It has been two years since those four wrinkled handmaidens of the Military Industrial Complex—George Shultz, Sam Nunn, Henry Kissinger and William Perry—chose the unlikely venue of the Wall St. Journal op-ed page to suggest that humanity should embark on a quest to reduce the number of nuclear weapons in the world to none.
As in Zero.
Let's stipulate: these are not your typical love-beaded, peace-sign-flashing flower children, carrying "Ban the Bomb" signs through the Pentagon parking lot. Nor are they engaged in some late-life, symbolic, well-meaning-but-it-could-never-happen act of penance. They mean it.
In our age of suicide bombers, eager to cause mass civilian casualties, the old policies of deterrence, and mutually assured destruction, have been found lacking. Disarmament and strategic defense, the four suggest, may be a better way to go.
You can bet on it: with the U.S. and Russia scheduled to resume strategic arms limitation talks, with nuclear Pakistan looking a bit wobbly and Iran making progress on nuclear power, we'll be spending much of the next four years dusting off the old nuclear vernacular. And getting to Zero will be—stunningly—a part of the discussion.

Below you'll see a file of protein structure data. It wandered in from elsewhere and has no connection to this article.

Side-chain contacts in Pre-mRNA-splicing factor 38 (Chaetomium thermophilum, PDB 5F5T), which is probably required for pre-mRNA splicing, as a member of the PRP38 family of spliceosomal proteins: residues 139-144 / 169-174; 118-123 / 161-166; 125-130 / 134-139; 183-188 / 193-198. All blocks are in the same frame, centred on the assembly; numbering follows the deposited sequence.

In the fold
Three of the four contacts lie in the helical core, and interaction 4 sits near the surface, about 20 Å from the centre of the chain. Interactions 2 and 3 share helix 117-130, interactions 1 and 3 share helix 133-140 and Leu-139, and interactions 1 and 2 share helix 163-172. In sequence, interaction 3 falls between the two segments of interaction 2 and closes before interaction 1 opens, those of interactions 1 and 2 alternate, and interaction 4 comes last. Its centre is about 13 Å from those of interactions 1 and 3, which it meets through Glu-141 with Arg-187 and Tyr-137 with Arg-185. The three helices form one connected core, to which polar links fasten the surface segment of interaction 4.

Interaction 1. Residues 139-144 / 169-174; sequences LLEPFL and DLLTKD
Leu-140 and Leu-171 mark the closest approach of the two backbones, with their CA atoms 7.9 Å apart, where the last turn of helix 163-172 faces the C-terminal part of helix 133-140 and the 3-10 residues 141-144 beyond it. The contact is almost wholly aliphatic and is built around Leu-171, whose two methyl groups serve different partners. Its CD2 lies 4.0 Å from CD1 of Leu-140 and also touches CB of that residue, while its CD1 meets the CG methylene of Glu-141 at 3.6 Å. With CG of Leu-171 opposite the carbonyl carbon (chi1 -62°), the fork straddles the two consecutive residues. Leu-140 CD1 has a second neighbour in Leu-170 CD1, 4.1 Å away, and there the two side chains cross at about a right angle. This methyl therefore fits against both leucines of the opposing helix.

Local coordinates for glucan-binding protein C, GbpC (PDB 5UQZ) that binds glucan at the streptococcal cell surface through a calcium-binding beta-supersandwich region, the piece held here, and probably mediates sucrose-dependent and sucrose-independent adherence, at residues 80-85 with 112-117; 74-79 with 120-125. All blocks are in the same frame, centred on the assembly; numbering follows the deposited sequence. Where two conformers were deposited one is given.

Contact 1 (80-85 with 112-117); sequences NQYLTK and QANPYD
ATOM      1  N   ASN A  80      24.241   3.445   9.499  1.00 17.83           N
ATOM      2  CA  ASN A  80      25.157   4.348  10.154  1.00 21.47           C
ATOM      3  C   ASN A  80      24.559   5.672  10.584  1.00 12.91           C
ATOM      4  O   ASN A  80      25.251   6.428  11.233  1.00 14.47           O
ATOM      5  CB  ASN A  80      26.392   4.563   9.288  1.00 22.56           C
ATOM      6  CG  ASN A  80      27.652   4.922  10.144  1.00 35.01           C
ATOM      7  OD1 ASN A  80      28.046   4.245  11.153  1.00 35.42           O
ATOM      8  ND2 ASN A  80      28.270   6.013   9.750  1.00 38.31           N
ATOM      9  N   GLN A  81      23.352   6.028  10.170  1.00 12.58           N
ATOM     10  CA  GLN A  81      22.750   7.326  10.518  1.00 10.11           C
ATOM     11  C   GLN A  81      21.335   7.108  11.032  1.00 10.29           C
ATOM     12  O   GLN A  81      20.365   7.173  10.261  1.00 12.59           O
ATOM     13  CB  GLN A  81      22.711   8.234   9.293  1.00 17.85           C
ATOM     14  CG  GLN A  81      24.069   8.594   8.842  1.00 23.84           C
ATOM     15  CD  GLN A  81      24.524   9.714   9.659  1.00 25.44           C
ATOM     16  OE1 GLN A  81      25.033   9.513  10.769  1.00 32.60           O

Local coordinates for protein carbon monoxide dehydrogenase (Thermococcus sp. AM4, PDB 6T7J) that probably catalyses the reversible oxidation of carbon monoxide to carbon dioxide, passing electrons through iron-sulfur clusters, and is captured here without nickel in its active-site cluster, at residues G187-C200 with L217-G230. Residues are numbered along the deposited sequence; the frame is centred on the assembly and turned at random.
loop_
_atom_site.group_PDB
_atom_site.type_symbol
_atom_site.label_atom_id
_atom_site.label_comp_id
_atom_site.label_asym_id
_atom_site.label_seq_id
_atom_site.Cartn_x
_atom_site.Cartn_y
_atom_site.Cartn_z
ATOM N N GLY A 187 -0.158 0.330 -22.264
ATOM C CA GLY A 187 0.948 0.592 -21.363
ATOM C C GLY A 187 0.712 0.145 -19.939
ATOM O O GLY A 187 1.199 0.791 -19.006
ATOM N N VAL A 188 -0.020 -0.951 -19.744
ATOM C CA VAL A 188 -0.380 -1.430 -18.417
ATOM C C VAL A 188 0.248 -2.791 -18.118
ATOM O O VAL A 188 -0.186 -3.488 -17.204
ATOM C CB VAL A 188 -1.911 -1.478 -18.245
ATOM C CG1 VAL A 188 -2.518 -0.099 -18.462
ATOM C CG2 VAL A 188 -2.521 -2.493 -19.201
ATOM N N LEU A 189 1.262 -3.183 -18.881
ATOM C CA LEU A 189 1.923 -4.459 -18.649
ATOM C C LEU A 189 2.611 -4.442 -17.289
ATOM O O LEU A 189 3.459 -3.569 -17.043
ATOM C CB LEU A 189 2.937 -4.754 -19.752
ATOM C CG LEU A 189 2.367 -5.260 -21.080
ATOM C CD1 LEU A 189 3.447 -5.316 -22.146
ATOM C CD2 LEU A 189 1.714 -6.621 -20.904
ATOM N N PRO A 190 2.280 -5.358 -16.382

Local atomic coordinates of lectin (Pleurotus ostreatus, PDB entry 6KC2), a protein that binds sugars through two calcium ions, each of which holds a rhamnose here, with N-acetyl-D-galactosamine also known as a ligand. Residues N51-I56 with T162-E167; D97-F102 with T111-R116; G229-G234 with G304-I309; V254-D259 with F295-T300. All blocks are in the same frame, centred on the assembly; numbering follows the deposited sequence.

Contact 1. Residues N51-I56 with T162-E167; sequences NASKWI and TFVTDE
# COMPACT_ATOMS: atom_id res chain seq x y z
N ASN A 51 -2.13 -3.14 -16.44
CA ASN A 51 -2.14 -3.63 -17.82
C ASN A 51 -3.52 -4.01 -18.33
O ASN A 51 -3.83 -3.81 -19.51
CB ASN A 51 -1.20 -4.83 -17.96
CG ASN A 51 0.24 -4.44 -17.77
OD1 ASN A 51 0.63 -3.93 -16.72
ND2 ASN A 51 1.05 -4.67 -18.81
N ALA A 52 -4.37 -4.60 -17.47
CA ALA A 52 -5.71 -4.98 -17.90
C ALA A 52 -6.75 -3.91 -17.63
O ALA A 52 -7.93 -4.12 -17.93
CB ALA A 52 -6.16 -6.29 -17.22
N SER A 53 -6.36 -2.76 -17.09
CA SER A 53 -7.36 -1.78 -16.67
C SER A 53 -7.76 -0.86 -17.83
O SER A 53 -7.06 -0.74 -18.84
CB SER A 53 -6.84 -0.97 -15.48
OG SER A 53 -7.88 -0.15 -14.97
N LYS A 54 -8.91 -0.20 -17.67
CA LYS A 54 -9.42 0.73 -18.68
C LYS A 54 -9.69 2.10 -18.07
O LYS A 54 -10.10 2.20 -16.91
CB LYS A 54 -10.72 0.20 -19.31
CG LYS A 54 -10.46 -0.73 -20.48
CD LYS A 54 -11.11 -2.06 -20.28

Two of the four running dog peaceniks—Shultz and Nunn—showed up at the Center for Strategic & International Studies last night to report on their mission to a sell-out crowd of foreign policy mandarins. The Pentagon, the Hill and Embassy Row were well-represented.
Has the new Obama administration, swamped with immediate crises, given any hints about its own goals regarding nuclear arms?
Shultz, the spry, web-surfing Californian, had the answer. Check out the new White House web site, he told the crowd; where, in fact, Obama and Biden have embraced the goal of Zero.
"A world free of nuclear weapons. ... They are there ...that is the posture we are in," said Schulz. "A lot flows from that."
Would not that be an historic legacy for Audacious and his team?